Reduce high cost of governance, reflate the economy
Speaker, House of Representatives, Femi Gbajabiamila recently called for an end to the establishment of more government institutions to cut down cost of governance in the country. The Speaker made the call in his remarks to welcome members of the House from their 2020 Christmas and New Year holidays on Tuesday 9th February 2021. The statement by the Speaker is a welcome development and we call on the Federal and State governments to go a step further by drastically reducing the cost of governance in Nigeria and reflate the economy for optimum performance.
Indeed, the outbreak of the Coronavirus (COVID-19), high inflation, current economic recession and fluctuation in crude oil prices, corruption, poverty and other economic challenges have necessitated the need for cost cutting measures by all levels of government in the country.
In this regard, many developed and developing countries are making frantic efforts at reducing the cost of governance so as to conserve funds for infrastructural development that would impact positively on the lives of the citizens. For instance, India introduced e-governance in administration in order to reduce the cost of running its government. Other countries such as Ethiopia, Thailand, Kenya, Ghana, Rwanda, have further resorted to reduction in the number of political appointees involved in the act of administration in their country.
For many years, the cost of governance in Nigeria has been a vexed issue, which has continued to dominate socio-economic discourse. In a bid to overcome the challenges generated by this phenomenon, successive governments have harped on the need to address the issue with no tangible result.
In the African continent, Nigeria is rated one of the worst governed countries based on the Ibrahim Index of African Governance. In the report, Nigeria scored 45.8 per cent as against the African average of 51.5 per cent and ranked 37th out of 52 in the overall governance scale. The country scored lower than the regional average for West Africa, which stands at 52.2 percent and ranked 12th out of 15 in the region. While Nigeria got the damning rating by the IIAG, Mauritius is adjudged the best governed country in Africa, with 81.7 per cent, followed by Cape Verde, with 76.6 percent. Other countries that made it to the top of the list include Botswana, which is rated the third best governed country in the continent with 76.2 percent and South Africa which comes fourth with 73.3 percent. Ghana is rated 7th; Rwanda 11th; Benin Republic 18th; Egypt 26th; Mali 28th; Niger 29th; Liberia 31st; Cameroun 34th and Togo 36th; all ahead of the far more endowed Nigeria.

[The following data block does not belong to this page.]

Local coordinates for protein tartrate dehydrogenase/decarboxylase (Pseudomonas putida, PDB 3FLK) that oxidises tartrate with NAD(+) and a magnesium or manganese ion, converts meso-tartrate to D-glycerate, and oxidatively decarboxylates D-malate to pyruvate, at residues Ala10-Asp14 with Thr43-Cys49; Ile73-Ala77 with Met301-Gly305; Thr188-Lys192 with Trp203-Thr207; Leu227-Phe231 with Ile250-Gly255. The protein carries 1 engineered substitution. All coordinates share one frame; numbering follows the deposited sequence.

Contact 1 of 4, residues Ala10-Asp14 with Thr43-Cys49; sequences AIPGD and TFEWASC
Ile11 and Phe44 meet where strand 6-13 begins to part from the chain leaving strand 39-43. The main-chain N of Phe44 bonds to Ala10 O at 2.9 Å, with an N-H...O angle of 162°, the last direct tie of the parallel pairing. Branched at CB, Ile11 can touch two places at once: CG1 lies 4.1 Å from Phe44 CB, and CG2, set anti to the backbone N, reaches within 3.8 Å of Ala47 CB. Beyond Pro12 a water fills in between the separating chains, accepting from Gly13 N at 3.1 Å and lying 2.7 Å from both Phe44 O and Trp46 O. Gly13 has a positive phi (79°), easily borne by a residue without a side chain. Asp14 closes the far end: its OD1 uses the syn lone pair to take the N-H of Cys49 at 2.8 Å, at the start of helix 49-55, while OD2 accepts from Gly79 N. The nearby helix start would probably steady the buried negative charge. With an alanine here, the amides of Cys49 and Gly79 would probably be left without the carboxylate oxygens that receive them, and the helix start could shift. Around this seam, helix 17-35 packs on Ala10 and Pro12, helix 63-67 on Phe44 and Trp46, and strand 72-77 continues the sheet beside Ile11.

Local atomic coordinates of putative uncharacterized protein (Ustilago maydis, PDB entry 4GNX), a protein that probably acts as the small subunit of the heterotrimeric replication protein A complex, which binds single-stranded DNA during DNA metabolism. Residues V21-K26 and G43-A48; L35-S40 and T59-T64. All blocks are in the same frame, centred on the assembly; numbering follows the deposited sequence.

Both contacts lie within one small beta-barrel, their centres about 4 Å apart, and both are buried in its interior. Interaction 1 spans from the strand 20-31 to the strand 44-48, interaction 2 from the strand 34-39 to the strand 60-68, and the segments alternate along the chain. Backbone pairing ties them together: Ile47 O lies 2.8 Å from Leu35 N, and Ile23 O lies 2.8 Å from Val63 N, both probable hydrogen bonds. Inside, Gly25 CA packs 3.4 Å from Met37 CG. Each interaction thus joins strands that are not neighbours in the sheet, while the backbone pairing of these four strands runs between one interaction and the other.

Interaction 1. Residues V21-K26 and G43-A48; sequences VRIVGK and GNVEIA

In the UNDP Human Development Index (HDI) ranking, Nigeria has not fared better such that today, over 70 percent of Nigerians live below the poverty line, infant/child and maternal mortality is still one of the highest in the world; more than 10.5 million children are out of school, unemployment rate is over 40 percent and life expectancy is about 52years.
This problem has severe consequences on investment, industrial expansion, infrastructural development and growth of the real sectors of the economy.
Even the World Bank and the International Monetary Fund (IMF) have always warned against over bloated bureaucracy. In the same vein, the Minister of Finance, Zainab Ahmed, recently blamed insufficient funds as a major challenge to the effective implementation of federal budgets.
Consequently, Nigeria’s present reality requires nothing short of a holistic reform of its governance structure, system and process. Such efforts must of necessity, begin with drastic reductions in personnel and overhead costs.
If we are to survive as a nation, we must turn this moment of profound crises into an opportunity to make the hard choices we have too long deferred but can no longer avoid.
As part of the cost cutting measures, Federal and State governments should reduce the size of their cabinets through amendment of the constitution and limit the number of advisers and assistants to political office holders, while bills pending before National and State assemblies seeking to set up new agencies of government should be rejected.
Lastly, the report of the Steve Orosonye Report should be revisited and strictly implemented. In addition, the jumbo salaries and emoluments of lawmakers must be drastically reduced in line with the country’s prevailing economic realities.